Friends and enemies
Pulling the despicable and disheveled dictator Saddam Hussein out of a hole in the ground provides us with an interesting image of the man who has become the archenemy of the free world.
However, his actions and appearance in capture did not fit our idea of the mainstay of the Axis of Evil. Somehow, it seems he should have been blown to bits, died angrily defending himself, or at least committed suicide.
Some eagerly await the public trial that will allow us to revile him all over again. Some wonder about this business of “enemies,” and reflect on the fact that years ago this evil man Saddam was our friend—being visited by Donald Rumsfeld offering aid for his war against Iran.
For those of us who are content to continue hating Saddam, things are relatively simple: we’ll get our wish. As our President has already said, Saddam should pay the ultimate price for his heinous crimes. For others, the complexity of the situation will raise certain issues. If Saddam is guilty, then is Donald Rumsfeld also guilty because he befriended him and gave him weapons in President Reagan’s name? What about the French president Chirac’s many contracts with Iraq before the war? What of Russia and President Putin’s aid to Saddam’s Axis of Evil? What about China, Libya, Pakistan, Syria, and North Korea helping Saddam? Where are we going to draw the line about who is guilty? Who is going to draw that line?
In his new book Citizenship Papers, the American author Wendell Berry probes the many complexities of our current situation and demonstrates why and how the simple answers to such knotty questions will not work. Berry asserts that things are inherently complicated and require “conversation” to be understood and acted upon. Real conversation requires both time and the ability of participants to listen as well as to speak. Asked in a recent C-SPAN program what he would say to President Bush if he had five minutes with the President, Berry replied “I wouldn’t accept five minutes, maybe two days.”
Years ago Berry visited the Claremont Colleges where I taught. He would not give a standard one-hour lecture, but agreed to sit for a week at a table with theologian John Cobb and his old friend Wes Jackson and have a conversation.
On C-SPAN Berry opined that you need time to discuss things so as not to oversimplify. He said, “To over-simplify everything [as TV does] is meaningless.” He gave an example of oversimplification: how historians accept the explanation that the Civil War was about slavery. He said this oversimplification misses important facts about the Civil War. For example, he cites the fact that the “habit of slavery” in American life was not eradicated by the Civil War. This can be witnessed in subtler forms of enslavement in American political and economic life today. Berry refers to the treatment of migrant labor, the salary-slaves among us, various aspects of racism in America, and how we enslave the environment and waste and abuse the land. As an agrarian conservationist, he is especially passionate about the problems created by treating the environment as if it were a slave.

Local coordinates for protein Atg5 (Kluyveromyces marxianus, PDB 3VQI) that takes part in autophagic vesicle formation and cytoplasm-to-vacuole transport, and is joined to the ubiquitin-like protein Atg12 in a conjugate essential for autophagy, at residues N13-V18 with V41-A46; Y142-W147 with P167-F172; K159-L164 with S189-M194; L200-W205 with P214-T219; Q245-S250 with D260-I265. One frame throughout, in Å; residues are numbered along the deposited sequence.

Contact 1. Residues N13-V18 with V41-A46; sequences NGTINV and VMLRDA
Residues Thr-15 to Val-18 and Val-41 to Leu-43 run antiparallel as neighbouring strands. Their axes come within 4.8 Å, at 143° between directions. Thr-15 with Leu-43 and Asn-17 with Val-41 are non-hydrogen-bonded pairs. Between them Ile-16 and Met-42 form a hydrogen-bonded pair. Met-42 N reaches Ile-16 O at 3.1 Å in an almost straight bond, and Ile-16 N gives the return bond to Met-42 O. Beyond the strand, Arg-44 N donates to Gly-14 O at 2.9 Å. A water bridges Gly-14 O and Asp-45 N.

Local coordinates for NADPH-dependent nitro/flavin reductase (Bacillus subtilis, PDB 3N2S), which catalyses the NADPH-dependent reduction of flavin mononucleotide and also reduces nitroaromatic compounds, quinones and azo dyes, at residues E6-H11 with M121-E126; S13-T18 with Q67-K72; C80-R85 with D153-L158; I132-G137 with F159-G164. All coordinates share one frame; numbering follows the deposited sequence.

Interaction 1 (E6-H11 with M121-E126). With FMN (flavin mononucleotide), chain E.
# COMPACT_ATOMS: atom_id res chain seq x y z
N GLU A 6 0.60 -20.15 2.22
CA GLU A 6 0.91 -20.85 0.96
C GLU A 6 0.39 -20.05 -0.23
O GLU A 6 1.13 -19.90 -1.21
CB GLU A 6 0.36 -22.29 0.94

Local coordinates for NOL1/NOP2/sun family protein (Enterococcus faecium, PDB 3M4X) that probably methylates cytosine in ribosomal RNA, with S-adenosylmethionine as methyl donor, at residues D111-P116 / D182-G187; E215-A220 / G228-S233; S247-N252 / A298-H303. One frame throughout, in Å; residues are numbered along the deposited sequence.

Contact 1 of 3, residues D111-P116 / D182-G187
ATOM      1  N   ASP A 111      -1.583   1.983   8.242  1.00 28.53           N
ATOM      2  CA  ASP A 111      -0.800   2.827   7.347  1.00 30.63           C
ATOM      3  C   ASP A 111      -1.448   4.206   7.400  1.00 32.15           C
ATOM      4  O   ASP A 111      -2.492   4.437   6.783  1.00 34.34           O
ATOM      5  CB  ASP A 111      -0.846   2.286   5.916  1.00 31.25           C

As an antidote, Berry suggests that we seek meaningful conversations about complex subjects like Where are we?–an important geographical question that answered honestly can be of great benefit to ourselves, our community, and our environment. He asks that we converse about such questions without resorting to the language of specialization but rather on the basis of the common language of what we see, feel, intuit, and know through history, common sense, and experience.
Berry is not hopeful about American higher education, where he believes languages of specialization separate and exclude to a fault. He also feels we need to change America’s violent culture. In the end, he believes these changes can best arise out of citizens’ initiatives—as in the nonviolent movement of Martin Luther King for civil rights, or some of the nonviolent peace-action groups of the Vietnam era. In these movements, grassroots participants worked as hard for civil rights and peace as leaders in government and their followers were working for racism and war. In such movements toward peace and cultural change in the twenty-first century there should be no “enemies” and no “struggle.” All this takes,” says Berry, “is imagination—and giving up the wish to win, even the wish be right.”
He recommends we begin this process of peace and nonviolence by having genuine conversations with our loved ones and even ourselves. Then, perhaps, we can learn to risk peace and nonviolence on a broader scale instead of insisting on fighting perpetual wars with imagined enemies at home and abroad and against the natural environment.
In the chapter “The Failure of War” Berry cites as a final argument the biblical exhortation “Love your enemies, bless them that curse you, do good to them that hate you, and pray for them which despitefully use and persecute you.” Modern technological warfare, he asserts, is no longer sustainable and will lead to the destruction of those individual freedoms and that land which as Americans we cherish and dearly hope to preserve for our children and grandchildren.